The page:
A day after PM Narendra Modi desired to see a laptop instead of stones in Kashmiri youth’s hand while his HM Rajnath Singh terming Kashmir situation “serious”, the house of elders sat today to ‘simplify the complex’ of Kashmir’s renewed rage. No sooner the debate began in Rajya Sabha, the parliamentarians made Kashmir’s latest dissent as a peg to “dissect” Kashmir issue.
Ghulam Nabi Azad, the Congressman and the leader of Opposition spoke about Kashmir’s political past besides highlighting the piling pellet cases. The ex-J&K CM who had to quit office in face of 2008 Amarnath land row seemingly called for fresh political management of Kashmir’s core issue than its resolution.
Some other speechmakers expressed the need to be “brutally frank” with Kashmir, apparently setting off a sense that Kashmir was probably a “non-issue” for Indian parliament before.
Back home the live streaming of the Rajya Sabha debate was mostly breaking people into a bout of smirks and scoffs—if not, into smiles. With parliamentarians apparently behaving like “Nero” about Kashmir’s fresh “uprising” by repeatedly asking—“Aakhir, what made Kashmir so angry suddenly?”—the mood was turning irked. The sitting supposedly called to have a relook of Delhi’s Kashmir policies remained caught in the old, weary “window-viewing” of Valley—if not “Kite Flying”—as BJP’s Kashmir point-man would like one to believe.
And then there was the old gruff against the Padhosi Pakistan. “Unless you won’t treat the source of poison [Pakistan], treatment won’t help,” a MP from UP suggested. Before he could sit back, an excited Tamilian who swore by Amma (Jayalalithaa) informed House how Kashmiri saffron is being fed to gestating Indian mothers for giving birth to “beautiful child”. His short, “stirring” speech left many touché. Even deputy chairman couldn’t stop calling it “patriotic, emotional speech”, if not outburst propelled by his recent “mesmerising” Kashmir visit. With deputy chairman apparently equating saffron with patriotism, BJP members were caught smiling on camera.
But for the day when the Opposition was playing “Rambo” in parliament as per Trinamool Congress member Derek O’Brien, the pellet rain in valley was fuelling some stirring speeches at Delhi. Calling for its immediate ban, many members sounded “anguished” over pellet blinding—earlier equated with “wife beating” by controversial DG CRPF Durga Prasad.
Some members were confused as “how Maqbool Sherwani’s Kashmir became Maqbool Bhat’s Kashmir and How Master Aziz’s Kashmir became Burhan Wani’s Kashmir”. While political introspection was repeatedly sought to undo the “hate”, many members rose up to make wild allegations. One Sikh member who admitted to had been tasked to eliminate 50 Khalistani rebel commanders during eighties told the house how “Kashmiri Sikhs are feeling insecure in valley presently”.
But what the Sikh parliamentarian couldn’t tell was how scores of Sikhs from Tral were shedding tears over Burhan Wani’s passage lately.
Political clichés equally proved lows of the debate. The members spared none. From Narisimha Rao to Atal Biharai Vajpayee, the prime ministers of yore’s Kashmir managerial methods were invoked beyond count.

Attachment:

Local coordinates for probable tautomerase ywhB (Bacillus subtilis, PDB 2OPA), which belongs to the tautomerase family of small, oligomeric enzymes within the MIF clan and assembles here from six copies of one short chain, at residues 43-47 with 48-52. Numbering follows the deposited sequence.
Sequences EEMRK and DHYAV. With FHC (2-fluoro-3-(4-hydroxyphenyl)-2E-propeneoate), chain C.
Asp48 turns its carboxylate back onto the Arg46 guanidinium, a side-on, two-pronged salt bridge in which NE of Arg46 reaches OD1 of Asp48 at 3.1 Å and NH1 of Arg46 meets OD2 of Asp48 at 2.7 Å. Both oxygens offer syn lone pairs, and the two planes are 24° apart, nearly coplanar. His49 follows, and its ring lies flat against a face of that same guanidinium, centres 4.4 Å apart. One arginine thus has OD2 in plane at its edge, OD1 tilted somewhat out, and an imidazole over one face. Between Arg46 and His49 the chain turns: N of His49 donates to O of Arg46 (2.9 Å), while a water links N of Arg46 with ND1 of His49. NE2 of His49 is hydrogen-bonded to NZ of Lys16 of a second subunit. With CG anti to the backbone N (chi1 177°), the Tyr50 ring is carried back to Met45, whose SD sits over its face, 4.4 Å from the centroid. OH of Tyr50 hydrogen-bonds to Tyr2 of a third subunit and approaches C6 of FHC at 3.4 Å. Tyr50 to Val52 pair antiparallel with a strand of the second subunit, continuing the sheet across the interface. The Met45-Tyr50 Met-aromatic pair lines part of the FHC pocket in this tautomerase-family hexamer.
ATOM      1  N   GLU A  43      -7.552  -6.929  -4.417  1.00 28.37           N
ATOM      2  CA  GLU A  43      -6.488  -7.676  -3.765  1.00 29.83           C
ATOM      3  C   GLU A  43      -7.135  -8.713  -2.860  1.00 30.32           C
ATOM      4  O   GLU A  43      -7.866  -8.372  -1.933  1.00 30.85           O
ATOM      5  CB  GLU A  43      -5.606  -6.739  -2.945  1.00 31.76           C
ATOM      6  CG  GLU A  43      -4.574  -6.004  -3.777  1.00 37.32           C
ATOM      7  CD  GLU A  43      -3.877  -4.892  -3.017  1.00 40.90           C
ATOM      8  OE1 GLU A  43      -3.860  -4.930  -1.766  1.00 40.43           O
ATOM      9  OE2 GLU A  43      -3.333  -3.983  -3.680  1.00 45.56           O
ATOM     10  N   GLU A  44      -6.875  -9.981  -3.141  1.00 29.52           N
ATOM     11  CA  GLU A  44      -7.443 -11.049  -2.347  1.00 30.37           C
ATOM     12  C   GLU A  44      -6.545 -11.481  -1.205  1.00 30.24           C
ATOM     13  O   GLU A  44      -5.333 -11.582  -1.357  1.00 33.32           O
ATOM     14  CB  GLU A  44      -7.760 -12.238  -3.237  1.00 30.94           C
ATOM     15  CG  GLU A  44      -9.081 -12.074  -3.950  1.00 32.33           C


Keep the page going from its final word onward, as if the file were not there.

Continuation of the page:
And then, rose the PDP member Nazir Laway to deliver his near breakdown speech. He sought “Azeem” nation’s attention toward Kashmir. In his adrenaline-filled address, he ended up making goof ups. He called Burhan Wani (who left home for Jihad ten days before his Class 10 exams) a “TDC” pass who was “dreaming to become a doctor”.
While mimicking his party leader Mehbooba Mufti’s art of speaking, Laway’s colleague Mir Fayaz was perhaps the only member who could tell the real picture of Kashmir in parliament: “People demand Aazadi! I left home 3:00 in the morning to reach here. Rage is unabated.”
Before him, the grey-haired vocal Marxist leader Sitaram Yechury termed Kashmir situation “a string of betrayals”. He invoked Kashmir history and Pakistan’s “meddling” in it. “If Vajpayee and Advani could talk to Hurriyat, why can’t you,” he said, pointing toward the nodding Home Minister. Adjacent to him, the JD (U) leader Sharad Yadav sought redressal of Kashmir’s rage: “If Kashmir is our integral part, then why to use pellet against it?” He was apparently pained to observe: “why Kashmiris aren’t loving Indians, like we do?!”
Modi’s junior minister Jitendra Singh sounded more of a poet than politician by invoking couplet after couplet. The erstwhile professor sought participation of every stakeholder in Kashmir’s “pain”. For Singh who wanted to close Kashmir’s “old chapter”, the writings questioning India’s ill policies—especially in Kashmir—are “career-building” and “intellectual terrorism”. But despite steering his speech with repeated reminders—“we should rise above party lines to address Kashmir”—Singh could only speak his party, BJP’s language.
But his wasn’t only irony of the debate.
Before the home minister could term the latest Kashmir dissent as “Pakistan-sponsored” besides announcing an all-party meeting in the state on August 12 as Delhi’s old “antidote”, one member made a glaring difference to the debate by redefining Vajpayee’s old Kashmir cliché of Kashmiriyat, Jamhoriyat and Insaniyat.
“It should be Kashmiriyat, Jamhoriyat, Insaniyat, Jammuiyat and Ladakiyat.” The member who said it happens to be the last prince of Jammu and Kashmir, Dr Karan Singh, who asserted: “I am a bit clear than others on Kashmir.”
The king is dead, long live the king!